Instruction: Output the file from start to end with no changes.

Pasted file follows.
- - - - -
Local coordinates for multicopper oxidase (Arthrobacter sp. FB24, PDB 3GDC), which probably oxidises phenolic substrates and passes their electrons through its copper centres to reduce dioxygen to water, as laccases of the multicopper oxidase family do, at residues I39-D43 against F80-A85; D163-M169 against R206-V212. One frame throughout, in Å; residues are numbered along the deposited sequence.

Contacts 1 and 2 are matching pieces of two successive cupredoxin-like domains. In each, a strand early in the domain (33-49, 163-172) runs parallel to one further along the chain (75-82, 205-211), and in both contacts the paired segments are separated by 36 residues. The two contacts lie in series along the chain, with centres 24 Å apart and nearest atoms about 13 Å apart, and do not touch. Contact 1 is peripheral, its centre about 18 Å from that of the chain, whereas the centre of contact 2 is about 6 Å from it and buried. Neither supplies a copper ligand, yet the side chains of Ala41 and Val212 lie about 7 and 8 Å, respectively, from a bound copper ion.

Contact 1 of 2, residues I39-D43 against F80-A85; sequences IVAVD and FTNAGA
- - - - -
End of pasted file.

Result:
Local coordinates for multicopper oxidase (Arthrobacter sp. FB24, PDB 3GDC), which probably oxidises phenolic substrates and passes their electrons through its copper centres to reduce dioxygen to water, as laccases of the multicopper oxidase family do, at residues I39-D43 against F80-A85; D163-M169 against R206-V212. One frame throughout, in Å; residues are numbered along the deposited sequence.

Contacts 1 and 2 are matching pieces of two successive cupredoxin-like domains. In each, a strand early in the domain (33-49, 163-172) runs parallel to one further along the chain (75-82, 205-211), and in both contacts the paired segments are separated by 36 residues. The two contacts lie in series along the chain, with centres 24 Å apart and nearest atoms about 13 Å apart, and do not touch. Contact 1 is peripheral, its centre about 18 Å from that of the chain, whereas the centre of contact 2 is about 6 Å from it and buried. Neither supplies a copper ligand, yet the side chains of Ala41 and Val212 lie about 7 and 8 Å, respectively, from a bound copper ion.

Contact 1 of 2, residues I39-D43 against F80-A85; sequences IVAVD and FTNAGA